If you’re attending Learning and the Brain’s “Merging Minds and Technology” Conference in November, you’re probably interested in Mona Moisala’s research. After all, Moisala wants to know if media multitasking influences distractibility among 13-24 year olds.
That is: does switching from Instagram on an iPad to Angry Birds on an iPhone to email on a laptop make it harder for students to pay attention in class later on? (Moisala has your attention now, right?)
And, just to make her research even more intriguing, she investigates the relationship between time spent playing video games and working memory capacity.
Here’s what she found:
First: the more that students reported media multitasking, the more they struggled with attention tasks in the lab.
Second: the more that students reported playing daily computer games, the higher working memory capacity they demonstrated.
Third: more daily computer game play also correlated with improved reaction times, and with higher ability to switch from visual to auditory attention.
The Question You Know Is Coming…
Moisala finds a relationship between these uses of technology and various cognitive functions. However, which direction does causality flow?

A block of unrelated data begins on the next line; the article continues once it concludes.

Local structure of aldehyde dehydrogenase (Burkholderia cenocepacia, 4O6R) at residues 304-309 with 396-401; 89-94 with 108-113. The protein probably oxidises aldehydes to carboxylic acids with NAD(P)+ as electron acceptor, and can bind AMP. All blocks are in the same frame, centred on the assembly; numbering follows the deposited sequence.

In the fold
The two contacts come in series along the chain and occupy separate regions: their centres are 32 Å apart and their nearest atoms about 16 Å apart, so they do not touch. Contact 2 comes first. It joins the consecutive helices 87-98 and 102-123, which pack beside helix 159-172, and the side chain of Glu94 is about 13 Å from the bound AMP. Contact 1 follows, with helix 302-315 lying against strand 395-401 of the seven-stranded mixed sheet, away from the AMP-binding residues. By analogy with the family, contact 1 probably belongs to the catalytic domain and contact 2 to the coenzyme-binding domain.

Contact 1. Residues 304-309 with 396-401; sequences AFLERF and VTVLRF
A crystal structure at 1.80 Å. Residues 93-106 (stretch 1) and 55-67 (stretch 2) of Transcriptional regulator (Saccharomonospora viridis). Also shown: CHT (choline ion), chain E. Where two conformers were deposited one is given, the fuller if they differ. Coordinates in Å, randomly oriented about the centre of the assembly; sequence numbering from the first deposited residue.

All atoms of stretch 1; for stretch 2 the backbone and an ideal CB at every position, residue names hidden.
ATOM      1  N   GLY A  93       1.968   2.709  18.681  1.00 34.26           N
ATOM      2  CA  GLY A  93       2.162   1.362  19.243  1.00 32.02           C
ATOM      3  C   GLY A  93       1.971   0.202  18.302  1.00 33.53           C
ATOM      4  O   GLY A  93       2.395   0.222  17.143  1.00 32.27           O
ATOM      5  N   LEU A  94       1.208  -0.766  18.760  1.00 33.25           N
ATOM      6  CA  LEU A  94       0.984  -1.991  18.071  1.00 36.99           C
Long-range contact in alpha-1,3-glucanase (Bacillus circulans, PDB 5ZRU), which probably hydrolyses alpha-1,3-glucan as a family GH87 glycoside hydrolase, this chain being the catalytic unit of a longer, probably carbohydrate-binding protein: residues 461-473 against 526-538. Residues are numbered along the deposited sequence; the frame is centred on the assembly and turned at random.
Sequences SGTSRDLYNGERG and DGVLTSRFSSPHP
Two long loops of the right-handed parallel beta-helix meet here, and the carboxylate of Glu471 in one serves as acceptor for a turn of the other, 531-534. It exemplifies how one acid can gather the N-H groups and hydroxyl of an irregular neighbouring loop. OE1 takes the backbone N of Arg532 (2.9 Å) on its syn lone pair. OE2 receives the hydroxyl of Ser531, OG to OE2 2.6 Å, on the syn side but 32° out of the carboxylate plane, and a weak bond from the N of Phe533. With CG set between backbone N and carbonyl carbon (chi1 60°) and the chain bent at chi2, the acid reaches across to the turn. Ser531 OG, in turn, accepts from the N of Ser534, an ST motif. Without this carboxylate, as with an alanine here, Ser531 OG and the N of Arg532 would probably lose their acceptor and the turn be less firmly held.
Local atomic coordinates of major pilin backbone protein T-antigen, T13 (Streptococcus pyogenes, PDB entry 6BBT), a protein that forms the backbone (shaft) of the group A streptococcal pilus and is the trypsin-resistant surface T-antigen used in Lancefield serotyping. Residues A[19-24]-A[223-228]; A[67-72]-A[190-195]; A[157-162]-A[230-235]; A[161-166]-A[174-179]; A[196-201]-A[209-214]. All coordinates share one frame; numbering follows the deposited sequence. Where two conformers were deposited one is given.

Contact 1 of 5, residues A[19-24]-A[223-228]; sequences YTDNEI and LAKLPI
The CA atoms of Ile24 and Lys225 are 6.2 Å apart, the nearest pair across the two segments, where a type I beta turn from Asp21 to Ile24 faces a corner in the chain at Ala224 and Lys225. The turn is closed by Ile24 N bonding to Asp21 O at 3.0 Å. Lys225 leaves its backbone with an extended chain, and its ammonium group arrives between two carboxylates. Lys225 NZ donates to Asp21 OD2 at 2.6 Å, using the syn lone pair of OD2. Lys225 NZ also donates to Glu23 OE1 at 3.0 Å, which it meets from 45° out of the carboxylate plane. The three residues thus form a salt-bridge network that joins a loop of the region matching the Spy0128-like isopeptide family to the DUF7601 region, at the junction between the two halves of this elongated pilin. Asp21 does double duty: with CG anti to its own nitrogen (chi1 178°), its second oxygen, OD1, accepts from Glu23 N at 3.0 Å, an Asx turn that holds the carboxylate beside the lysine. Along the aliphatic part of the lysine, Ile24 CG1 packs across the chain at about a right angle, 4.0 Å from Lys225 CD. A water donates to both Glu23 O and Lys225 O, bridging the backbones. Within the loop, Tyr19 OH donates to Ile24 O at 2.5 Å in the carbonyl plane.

Does media multitasking cause students to struggle with attention? Or, are those who already struggle with attention drawn to media multitasking?
Moisala’s research doesn’t yet answer that question–although she’s applying for funding to study longitudinal data. (Data showing changes over time ought to reveal causality.)
Some Tentative Answers
Although this research doesn’t answer causality questions, I have some suspicions.
First: I think it’s unlikely that daily video game play increases working memory capacity. Instead, I suspect that people who have a high working memory capacity enjoy the complexity of video-game play more than those who don’t.
Why do I think this? Well: for the most part, we haven’t had much luck increasing working memory capacity outside of psychology labs. So, it would be big and surprising news if playing everyday video games grew working memory.
Second: I suspect that playing video games does improve reaction time and attention switching. Those cognitive capacities are trainable, and video games ought to help train them.
Third: I suspect–although this is purely conjecture–that media multitasking and attentional difficulties feed each other. That is: people with short attention spans are prone to media multitasking; and media-multitasking trains people to reorient their attention more frequently.
Here’s an even better answer: if you come to the November conference, you’re likely to meet people who have researched these very questions.
I hope to see you there…